This has serious health consequences, as if undiagnosed, it can cause long-term neurological and cardiovascular changes which cannot be reversed, even heart failure and dementia. These severe long-term results of untreated syphilis were common years ago, before the discovery of Penicillin. The concern is that they will reappear due to the failure of diagnosis of the disease in its early stages.
Presenting symptoms are an ulcer or ulcers on the genitals at the point of contact with the disease, initially, which may or may not be noticed. This is known as a “chancre” and will arise 9-90 days after sexual contact with an infected partner.
If untreated, the disease progresses to what is known as secondary syphilis, which may present with a skin rash, possibly affecting the palms of the hands and soles of the feet.
Other signs are mouth ulcers, hair loss, bone pain, swollen lymph glands, hoarseness, kidney disease, deafness, meningitis, eye disease and fever.
Syphilis is easily diagnosed and treated after a simple blood test, but it may take 3 months for the test to be positive after initial contact with an infected partner. If in doubt, have the test.

Genital warts are unsightly swellings which arise in the genital area after contact with an infected partner.
Treatment is painful, with either creams or cryotherapy (freezing therapy.)
The good news is that the incidence of genital warts is reducing due to vaccination of teenage girls with Gardasil to protect against the Human Papilloma Virus, soon to be extended to boys.

HIV is the virus that leads to AIDS. Aids is a list of conditions (including infections and cancers) which occur as a result of damage to the immune system in the body.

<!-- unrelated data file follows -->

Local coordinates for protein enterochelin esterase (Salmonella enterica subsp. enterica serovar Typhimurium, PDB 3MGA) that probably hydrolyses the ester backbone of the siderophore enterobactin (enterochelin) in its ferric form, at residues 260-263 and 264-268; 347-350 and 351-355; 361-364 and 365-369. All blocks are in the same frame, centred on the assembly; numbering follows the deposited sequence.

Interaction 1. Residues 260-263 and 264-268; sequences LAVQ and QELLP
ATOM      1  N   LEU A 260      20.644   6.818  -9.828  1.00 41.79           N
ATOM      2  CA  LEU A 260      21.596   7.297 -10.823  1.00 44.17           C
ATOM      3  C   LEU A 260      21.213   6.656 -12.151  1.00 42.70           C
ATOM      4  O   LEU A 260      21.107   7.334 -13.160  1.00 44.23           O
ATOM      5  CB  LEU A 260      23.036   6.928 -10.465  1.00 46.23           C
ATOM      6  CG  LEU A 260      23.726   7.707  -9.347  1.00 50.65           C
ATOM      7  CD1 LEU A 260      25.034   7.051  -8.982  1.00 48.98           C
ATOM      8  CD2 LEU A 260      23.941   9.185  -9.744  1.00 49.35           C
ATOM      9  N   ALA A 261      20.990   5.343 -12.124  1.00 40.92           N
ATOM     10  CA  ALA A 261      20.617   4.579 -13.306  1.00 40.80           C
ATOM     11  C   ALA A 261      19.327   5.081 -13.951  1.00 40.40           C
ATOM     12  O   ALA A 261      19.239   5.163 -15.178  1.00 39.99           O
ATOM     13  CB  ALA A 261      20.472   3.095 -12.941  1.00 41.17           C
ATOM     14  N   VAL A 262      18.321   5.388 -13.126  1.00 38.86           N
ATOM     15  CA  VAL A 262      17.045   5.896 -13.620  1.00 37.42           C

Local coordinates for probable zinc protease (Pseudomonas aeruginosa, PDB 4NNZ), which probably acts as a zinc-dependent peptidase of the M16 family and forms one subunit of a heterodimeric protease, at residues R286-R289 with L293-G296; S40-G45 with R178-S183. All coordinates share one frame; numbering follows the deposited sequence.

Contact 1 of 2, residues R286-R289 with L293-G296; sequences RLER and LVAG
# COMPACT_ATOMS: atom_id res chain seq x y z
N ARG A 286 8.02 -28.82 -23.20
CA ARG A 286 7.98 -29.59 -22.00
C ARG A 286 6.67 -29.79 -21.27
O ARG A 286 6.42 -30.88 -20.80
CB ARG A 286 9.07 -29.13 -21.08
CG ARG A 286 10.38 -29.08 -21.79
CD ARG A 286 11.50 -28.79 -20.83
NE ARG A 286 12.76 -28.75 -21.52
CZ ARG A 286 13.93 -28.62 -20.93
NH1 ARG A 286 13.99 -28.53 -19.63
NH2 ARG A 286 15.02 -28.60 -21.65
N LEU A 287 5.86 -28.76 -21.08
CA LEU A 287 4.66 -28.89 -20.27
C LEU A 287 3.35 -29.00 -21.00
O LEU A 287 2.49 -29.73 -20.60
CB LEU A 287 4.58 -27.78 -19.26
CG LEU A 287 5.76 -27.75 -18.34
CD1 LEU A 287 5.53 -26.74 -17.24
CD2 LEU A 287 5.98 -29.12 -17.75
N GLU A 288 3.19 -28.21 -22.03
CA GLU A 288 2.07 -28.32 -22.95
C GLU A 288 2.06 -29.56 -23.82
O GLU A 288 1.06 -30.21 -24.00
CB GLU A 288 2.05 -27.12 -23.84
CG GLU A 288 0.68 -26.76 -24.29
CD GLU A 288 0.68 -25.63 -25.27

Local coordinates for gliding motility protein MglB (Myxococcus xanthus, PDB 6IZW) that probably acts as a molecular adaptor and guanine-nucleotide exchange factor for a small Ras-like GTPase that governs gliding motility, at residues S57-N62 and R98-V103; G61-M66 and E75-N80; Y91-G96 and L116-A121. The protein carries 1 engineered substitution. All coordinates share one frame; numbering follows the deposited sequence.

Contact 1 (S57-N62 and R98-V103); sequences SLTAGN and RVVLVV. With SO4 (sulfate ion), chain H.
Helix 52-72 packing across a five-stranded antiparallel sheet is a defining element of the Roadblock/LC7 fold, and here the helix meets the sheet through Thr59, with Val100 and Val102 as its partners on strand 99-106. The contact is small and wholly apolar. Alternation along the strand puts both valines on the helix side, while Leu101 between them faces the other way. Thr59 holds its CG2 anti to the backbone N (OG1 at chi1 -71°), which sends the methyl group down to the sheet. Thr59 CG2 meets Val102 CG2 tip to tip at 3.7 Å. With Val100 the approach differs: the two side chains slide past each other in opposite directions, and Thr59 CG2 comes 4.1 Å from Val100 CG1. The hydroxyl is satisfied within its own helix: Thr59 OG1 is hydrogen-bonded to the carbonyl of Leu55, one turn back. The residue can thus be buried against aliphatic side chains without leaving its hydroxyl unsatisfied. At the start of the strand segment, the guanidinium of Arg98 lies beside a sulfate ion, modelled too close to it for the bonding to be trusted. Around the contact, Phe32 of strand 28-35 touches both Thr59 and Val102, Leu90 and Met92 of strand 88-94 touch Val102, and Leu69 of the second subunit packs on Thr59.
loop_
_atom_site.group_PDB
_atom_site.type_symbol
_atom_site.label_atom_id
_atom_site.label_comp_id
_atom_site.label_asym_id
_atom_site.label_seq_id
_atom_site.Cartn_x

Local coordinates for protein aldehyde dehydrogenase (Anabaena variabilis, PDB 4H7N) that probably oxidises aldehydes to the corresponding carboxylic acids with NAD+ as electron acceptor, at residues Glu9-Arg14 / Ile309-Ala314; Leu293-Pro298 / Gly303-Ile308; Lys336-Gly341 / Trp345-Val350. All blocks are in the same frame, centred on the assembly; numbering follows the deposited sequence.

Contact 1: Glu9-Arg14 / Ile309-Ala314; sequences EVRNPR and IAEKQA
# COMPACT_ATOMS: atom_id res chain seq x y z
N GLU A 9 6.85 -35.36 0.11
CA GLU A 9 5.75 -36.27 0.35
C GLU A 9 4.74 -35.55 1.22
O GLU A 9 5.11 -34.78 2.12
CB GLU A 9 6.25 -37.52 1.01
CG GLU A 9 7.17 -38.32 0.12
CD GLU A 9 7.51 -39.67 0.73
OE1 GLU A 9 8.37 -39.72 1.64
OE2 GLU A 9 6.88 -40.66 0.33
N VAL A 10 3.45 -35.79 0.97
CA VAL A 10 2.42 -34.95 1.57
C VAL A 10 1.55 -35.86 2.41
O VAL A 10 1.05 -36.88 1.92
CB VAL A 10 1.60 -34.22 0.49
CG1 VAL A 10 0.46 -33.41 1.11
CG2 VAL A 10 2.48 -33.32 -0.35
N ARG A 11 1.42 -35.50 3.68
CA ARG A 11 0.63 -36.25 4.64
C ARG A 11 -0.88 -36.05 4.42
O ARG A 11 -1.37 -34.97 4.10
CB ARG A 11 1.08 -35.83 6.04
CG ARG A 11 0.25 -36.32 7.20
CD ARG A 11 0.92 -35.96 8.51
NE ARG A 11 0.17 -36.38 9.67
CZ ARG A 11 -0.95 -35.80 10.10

Some people are more likely to contract HIV, they are:
Men who have sex with men, anyone who has sex abroad or sex with someone from an area where HIV is common, anyone having a transfusion of blood abroad, sex workers and intravenous drug users.
The earlier HIV is detected and treated, the better the prognosis
If in doubt, have the test.
Symptoms occur 2-4 weeks after contact with an infected person in 40-90% of cases.
Symptoms are non-specific and maybe a rash or glandular fever type illness with enlarged glands and fever.
A blood test may not be positive for 8 weeks after initial contact, but most are positive after 4 weeks.
HIV is now a treatable medical condition and the majority of those living with the virus remain fit and well on treatment.
Despite this, a significant number of people in the United Kingdom are unaware of their HIV infection and remain at risk to their own health and of passing the virus to others.

What to do if you’re worried about your sexual health?

At Fleet Street Clinic, we offer a reliable, full sexual health screening service which includes testing, advice and treatment. Many of our screenings can be done on a walk-in basis. All those concerned can be seen and tested immediately for peace of mind.
Utilising our on-site facilities we are able to provide a fast turnaround for STD & STI results. Our same day services provide on-the-spot results within 20mins. The majority of our blood results in 12 to 24 hours. All other comprehensive testing results in 2 to 4 days. 

Book Your Sexual Health Appointment Today